Julie Rackliffe Lucey, MS
The perineum is the area between the vagina and the anus. It is made up of skin and muscle. During an episiotomy, an incision is made in the perineum.
The incision is made to make the vaginal opening larger during birth. In the past, this incision was common. But it is no longer routinely done.
Your doctor may do an episiotomy if:
Some short-term complications may include:
Factors that may increase the risk of complications include:
During a prenatal visit, talk to your doctor about the benefits and risks of an episiotomy.
If you have not had epidural anesthesia during labor, the doctor may use local or
The infant's head will start to stretch the vaginal opening. The doctor will then use special scissors to make an incision in the perineum area.
There are two different incisions that may be used:
After delivery of the baby and placenta, your doctor will close the incision with absorbable stitches.
This is done during childbirth.
If you receive anesthesia, you will not feel pain during the procedure. After delivery, most women have discomfort and swelling. You may need to take pain medicine.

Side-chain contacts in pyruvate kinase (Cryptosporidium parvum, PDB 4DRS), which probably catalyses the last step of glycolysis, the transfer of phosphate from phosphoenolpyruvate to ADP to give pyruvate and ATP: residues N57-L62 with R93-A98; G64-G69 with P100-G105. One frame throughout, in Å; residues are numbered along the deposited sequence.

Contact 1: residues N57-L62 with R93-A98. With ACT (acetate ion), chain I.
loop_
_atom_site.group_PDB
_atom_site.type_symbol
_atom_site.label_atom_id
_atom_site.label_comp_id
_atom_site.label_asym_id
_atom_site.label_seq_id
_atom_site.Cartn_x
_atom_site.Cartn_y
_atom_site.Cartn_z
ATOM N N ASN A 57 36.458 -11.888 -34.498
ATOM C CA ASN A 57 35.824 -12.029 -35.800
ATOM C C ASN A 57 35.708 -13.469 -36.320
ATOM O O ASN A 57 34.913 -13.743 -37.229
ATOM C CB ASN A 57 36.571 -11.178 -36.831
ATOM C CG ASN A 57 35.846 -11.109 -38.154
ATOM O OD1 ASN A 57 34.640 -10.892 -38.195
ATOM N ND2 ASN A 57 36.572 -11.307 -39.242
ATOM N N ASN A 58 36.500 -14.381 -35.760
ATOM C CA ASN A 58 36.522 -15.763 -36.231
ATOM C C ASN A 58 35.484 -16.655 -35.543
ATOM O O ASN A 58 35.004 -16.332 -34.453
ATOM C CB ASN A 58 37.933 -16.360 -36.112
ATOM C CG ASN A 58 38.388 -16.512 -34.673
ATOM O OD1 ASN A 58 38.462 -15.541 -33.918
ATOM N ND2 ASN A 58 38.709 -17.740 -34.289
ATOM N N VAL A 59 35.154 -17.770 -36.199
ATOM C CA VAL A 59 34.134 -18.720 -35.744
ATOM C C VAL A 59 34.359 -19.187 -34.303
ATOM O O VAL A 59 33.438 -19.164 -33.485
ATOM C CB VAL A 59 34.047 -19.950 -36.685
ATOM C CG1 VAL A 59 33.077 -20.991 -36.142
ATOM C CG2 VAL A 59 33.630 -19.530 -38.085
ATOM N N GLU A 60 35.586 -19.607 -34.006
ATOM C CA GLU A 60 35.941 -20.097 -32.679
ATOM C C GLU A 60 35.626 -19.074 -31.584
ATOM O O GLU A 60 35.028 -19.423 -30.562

The usual length of stay for vaginal delivery is two days. An episiotomy will not extend your stay.
Your stitches will dissolve in about 10 days. The cut will heal within about two weeks. There may still be some soreness until the skin gets its natural strength back. This could take up to six weeks. During that time, you may find it uncomfortable to sit or walk. Ways to care for your perineum include:
After arriving home, contact your doctor if any of the following occur:
In case of an emergency, call for medical help right away.
American College of Nurse-Midwives
American Congress of Obstetricians and Gynecologists
The Society of Obstetricians and Gynaecologists of Canada
Women's Health Matters
Episiotomy. ACOG practice bulletin No. 71.
Obstet Gynecol. 2006;107:957-962.
Episiotomy. American Pregnancy Association website. Available at:
http://www.americanpregnancy.org/labornbirth/episiotomy.html. Accessed August 13, 2012.
Episiotomies. Brigham and Women's Hospital website. Available at:
http://www.brighamandwomens.org/departments_and_services/obgyn/services/midwifery/patient/episiotomies.aspx. Accessed August 13, 2012.
Last reviewed September 2013 by Andrea Chisholm, MD
Please be aware that this information is provided to supplement the care provided by your physician. It is neither intended nor implied to be a substitute for professional medical advice. CALL YOUR HEALTHCARE PROVIDER IMMEDIATELY IF YOU THINK YOU MAY HAVE A MEDICAL EMERGENCY. Always seek the advice of your physician or other qualified health provider prior to starting any new treatment or with any questions you may have regarding a medical condition.
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